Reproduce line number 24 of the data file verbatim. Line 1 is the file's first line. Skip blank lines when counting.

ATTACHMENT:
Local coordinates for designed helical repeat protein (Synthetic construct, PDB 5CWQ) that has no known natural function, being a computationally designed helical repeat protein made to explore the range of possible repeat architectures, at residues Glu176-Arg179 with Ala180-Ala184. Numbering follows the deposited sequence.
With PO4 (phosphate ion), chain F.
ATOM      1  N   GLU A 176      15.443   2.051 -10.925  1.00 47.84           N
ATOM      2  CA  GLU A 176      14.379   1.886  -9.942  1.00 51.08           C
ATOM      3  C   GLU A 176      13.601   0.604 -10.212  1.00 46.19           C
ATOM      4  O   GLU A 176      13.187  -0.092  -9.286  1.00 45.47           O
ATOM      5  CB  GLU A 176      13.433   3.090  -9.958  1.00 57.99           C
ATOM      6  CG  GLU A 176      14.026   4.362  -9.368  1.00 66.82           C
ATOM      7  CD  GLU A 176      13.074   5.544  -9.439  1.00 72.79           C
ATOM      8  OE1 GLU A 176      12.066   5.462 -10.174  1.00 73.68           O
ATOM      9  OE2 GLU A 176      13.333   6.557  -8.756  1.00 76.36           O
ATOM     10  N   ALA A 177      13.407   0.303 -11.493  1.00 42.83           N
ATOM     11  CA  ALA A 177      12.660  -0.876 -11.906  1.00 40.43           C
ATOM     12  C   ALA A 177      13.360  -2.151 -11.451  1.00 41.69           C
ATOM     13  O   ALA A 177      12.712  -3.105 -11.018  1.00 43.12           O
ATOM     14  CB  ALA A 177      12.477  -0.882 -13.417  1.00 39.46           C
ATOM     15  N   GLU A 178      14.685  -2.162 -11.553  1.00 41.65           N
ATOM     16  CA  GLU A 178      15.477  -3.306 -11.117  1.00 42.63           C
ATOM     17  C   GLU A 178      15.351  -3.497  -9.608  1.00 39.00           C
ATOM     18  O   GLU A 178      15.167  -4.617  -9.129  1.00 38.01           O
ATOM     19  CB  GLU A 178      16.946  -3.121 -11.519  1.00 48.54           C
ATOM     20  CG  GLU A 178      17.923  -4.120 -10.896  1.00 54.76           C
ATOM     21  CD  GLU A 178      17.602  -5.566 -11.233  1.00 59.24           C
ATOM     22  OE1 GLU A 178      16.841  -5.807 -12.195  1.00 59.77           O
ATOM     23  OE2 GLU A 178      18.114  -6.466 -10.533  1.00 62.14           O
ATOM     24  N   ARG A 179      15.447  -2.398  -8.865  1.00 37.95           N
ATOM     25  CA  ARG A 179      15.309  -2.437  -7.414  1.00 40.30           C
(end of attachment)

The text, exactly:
ATOM     22  OE1 GLU A 178      16.841  -5.807 -12.195  1.00 59.77           O